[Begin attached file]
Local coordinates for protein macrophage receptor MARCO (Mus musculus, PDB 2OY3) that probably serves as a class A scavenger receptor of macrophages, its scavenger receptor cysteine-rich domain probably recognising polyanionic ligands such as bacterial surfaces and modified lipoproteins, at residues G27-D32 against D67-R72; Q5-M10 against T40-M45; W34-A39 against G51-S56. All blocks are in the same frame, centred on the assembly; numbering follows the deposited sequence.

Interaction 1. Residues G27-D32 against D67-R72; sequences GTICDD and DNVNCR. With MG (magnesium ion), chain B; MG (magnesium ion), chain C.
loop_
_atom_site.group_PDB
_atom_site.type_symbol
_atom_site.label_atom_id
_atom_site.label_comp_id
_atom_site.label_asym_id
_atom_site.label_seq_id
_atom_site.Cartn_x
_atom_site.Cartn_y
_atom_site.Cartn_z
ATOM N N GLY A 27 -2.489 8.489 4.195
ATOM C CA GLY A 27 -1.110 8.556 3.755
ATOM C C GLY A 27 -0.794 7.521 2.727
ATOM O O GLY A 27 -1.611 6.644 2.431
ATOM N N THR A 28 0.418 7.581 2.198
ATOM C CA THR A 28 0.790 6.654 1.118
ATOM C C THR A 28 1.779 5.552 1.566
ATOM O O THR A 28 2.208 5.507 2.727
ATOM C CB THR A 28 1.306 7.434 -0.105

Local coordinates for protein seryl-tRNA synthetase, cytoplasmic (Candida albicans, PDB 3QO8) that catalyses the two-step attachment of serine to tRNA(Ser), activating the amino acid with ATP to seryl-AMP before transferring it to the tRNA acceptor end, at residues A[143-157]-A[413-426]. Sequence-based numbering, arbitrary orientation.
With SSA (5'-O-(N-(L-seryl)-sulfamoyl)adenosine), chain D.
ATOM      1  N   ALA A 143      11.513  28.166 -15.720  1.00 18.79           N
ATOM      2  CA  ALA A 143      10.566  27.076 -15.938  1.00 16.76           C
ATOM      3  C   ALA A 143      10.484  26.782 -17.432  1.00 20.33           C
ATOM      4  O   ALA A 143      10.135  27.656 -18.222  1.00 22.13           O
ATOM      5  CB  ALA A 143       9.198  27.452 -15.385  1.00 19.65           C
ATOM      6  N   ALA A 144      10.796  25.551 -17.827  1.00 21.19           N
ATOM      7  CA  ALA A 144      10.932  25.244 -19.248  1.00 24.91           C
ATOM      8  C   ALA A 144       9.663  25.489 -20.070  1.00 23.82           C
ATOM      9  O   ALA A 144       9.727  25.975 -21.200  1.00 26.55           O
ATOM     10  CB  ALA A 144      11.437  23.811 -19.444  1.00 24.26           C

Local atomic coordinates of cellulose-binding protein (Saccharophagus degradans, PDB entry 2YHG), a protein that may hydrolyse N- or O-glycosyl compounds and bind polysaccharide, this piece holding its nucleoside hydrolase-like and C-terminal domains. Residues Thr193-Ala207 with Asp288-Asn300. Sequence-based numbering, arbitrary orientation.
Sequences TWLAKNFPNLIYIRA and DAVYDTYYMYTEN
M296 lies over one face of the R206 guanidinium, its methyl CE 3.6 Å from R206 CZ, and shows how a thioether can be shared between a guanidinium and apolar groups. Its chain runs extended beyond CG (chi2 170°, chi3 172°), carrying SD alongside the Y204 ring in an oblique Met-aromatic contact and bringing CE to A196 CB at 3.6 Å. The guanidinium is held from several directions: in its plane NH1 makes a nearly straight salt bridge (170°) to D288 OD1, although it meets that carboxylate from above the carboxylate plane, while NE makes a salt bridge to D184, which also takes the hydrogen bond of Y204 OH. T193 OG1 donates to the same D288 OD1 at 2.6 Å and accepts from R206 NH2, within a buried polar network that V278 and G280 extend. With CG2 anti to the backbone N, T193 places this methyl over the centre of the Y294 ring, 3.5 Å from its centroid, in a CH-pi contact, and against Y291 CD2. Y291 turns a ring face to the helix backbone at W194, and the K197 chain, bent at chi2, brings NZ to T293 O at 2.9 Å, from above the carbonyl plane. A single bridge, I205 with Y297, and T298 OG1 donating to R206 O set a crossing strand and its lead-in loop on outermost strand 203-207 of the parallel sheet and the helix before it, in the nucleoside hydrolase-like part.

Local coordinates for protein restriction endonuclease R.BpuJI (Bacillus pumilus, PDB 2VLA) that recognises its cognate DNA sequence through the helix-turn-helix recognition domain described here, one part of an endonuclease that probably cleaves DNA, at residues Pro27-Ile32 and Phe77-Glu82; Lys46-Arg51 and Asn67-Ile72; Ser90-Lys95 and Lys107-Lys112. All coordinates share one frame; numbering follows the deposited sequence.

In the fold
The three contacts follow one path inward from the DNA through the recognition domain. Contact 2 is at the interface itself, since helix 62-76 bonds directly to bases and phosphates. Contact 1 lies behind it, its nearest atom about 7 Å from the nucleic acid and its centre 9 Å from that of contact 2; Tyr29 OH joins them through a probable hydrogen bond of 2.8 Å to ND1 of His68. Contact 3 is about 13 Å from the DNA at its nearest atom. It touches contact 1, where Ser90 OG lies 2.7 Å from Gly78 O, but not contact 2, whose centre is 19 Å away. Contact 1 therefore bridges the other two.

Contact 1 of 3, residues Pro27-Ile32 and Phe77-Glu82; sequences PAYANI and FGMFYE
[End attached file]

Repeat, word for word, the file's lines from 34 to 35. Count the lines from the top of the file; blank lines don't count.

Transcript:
Local atomic coordinates of cellulose-binding protein (Saccharophagus degradans, PDB entry 2YHG), a protein that may hydrolyse N- or O-glycosyl compounds and bind polysaccharide, this piece holding its nucleoside hydrolase-like and C-terminal domains. Residues Thr193-Ala207 with Asp288-Asn300. Sequence-based numbering, arbitrary orientation.
Sequences TWLAKNFPNLIYIRA and DAVYDTYYMYTEN